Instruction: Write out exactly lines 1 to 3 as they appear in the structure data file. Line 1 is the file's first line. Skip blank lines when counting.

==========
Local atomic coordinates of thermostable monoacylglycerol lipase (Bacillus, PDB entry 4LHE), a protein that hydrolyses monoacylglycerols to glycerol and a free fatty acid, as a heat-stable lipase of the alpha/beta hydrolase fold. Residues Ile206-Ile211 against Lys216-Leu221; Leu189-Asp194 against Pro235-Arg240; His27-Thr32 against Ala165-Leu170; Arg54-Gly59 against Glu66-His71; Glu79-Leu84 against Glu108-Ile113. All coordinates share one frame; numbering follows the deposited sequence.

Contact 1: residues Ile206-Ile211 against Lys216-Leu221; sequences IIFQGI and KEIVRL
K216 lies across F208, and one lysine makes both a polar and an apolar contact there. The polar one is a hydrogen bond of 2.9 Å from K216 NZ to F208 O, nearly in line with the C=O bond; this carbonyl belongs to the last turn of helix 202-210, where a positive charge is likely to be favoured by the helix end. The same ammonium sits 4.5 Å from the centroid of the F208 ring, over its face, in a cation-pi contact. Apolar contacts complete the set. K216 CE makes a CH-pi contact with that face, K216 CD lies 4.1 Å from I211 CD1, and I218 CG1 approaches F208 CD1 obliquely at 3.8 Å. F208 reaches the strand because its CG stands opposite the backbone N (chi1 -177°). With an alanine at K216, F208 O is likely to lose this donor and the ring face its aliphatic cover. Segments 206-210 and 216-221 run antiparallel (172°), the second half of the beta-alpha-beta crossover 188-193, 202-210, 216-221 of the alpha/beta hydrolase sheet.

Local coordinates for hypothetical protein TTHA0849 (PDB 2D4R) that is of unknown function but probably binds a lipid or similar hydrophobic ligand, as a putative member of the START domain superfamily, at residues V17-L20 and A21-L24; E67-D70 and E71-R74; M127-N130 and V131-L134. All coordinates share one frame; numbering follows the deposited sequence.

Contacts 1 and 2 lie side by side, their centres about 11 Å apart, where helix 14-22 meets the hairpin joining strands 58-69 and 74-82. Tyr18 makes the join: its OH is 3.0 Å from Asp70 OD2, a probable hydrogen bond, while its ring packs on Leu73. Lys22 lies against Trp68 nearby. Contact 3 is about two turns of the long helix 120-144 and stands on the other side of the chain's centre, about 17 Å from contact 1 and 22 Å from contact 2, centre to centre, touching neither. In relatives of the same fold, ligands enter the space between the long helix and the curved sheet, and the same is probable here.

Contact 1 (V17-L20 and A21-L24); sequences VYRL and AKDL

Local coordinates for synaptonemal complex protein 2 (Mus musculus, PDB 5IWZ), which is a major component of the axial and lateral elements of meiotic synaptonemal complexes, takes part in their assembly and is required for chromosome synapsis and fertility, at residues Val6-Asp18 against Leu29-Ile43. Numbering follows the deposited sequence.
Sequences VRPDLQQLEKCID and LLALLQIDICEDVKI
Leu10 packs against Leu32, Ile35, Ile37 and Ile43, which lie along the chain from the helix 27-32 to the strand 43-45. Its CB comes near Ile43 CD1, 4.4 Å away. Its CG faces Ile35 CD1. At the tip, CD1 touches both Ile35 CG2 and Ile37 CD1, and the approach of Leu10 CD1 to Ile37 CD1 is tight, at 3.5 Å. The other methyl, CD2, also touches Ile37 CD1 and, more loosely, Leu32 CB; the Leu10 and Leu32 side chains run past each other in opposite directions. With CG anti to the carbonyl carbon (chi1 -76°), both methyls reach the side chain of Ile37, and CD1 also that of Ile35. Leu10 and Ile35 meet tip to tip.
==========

Local atomic coordinates of thermostable monoacylglycerol lipase (Bacillus, PDB entry 4LHE), a protein that hydrolyses monoacylglycerols to glycerol and a free fatty acid, as a heat-stable lipase of the alpha/beta hydrolase fold. Residues Ile206-Ile211 against Lys216-Leu221; Leu189-Asp194 against Pro235-Arg240; His27-Thr32 against Ala165-Leu170; Arg54-Gly59 against Glu66-His71; Glu79-Leu84 against Glu108-Ile113. All coordinates share one frame; numbering follows the deposited sequence.

Contact 1: residues Ile206-Ile211 against Lys216-Leu221; sequences IIFQGI and KEIVRL
K216 lies across F208, and one lysine makes both a polar and an apolar contact there. The polar one is a hydrogen bond of 2.9 Å from K216 NZ to F208 O, nearly in line with the C=O bond; this carbonyl belongs to the last turn of helix 202-210, where a positive charge is likely to be favoured by the helix end. The same ammonium sits 4.5 Å from the centroid of the F208 ring, over its face, in a cation-pi contact. Apolar contacts complete the set. K216 CE makes a CH-pi contact with that face, K216 CD lies 4.1 Å from I211 CD1, and I218 CG1 approaches F208 CD1 obliquely at 3.8 Å. F208 reaches the strand because its CG stands opposite the backbone N (chi1 -177°). With an alanine at K216, F208 O is likely to lose this donor and the ring face its aliphatic cover. Segments 206-210 and 216-221 run antiparallel (172°), the second half of the beta-alpha-beta crossover 188-193, 202-210, 216-221 of the alpha/beta hydrolase sheet.